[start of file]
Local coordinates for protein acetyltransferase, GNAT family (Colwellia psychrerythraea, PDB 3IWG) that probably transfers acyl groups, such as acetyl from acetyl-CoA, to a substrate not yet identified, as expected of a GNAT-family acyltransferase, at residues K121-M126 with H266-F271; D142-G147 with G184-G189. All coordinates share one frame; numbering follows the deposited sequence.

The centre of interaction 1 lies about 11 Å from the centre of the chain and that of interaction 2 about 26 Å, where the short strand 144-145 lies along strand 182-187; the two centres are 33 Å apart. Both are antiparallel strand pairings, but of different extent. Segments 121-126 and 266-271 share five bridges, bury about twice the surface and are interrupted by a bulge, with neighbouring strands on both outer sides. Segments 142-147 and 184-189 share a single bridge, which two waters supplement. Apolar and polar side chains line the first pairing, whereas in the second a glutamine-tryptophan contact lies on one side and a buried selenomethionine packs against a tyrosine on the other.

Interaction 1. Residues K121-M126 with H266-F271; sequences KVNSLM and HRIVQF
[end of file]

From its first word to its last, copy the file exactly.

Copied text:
Local coordinates for protein acetyltransferase, GNAT family (Colwellia psychrerythraea, PDB 3IWG) that probably transfers acyl groups, such as acetyl from acetyl-CoA, to a substrate not yet identified, as expected of a GNAT-family acyltransferase, at residues K121-M126 with H266-F271; D142-G147 with G184-G189. All coordinates share one frame; numbering follows the deposited sequence.

The centre of interaction 1 lies about 11 Å from the centre of the chain and that of interaction 2 about 26 Å, where the short strand 144-145 lies along strand 182-187; the two centres are 33 Å apart. Both are antiparallel strand pairings, but of different extent. Segments 121-126 and 266-271 share five bridges, bury about twice the surface and are interrupted by a bulge, with neighbouring strands on both outer sides. Segments 142-147 and 184-189 share a single bridge, which two waters supplement. Apolar and polar side chains line the first pairing, whereas in the second a glutamine-tryptophan contact lies on one side and a buried selenomethionine packs against a tyrosine on the other.

Interaction 1. Residues K121-M126 with H266-F271; sequences KVNSLM and HRIVQF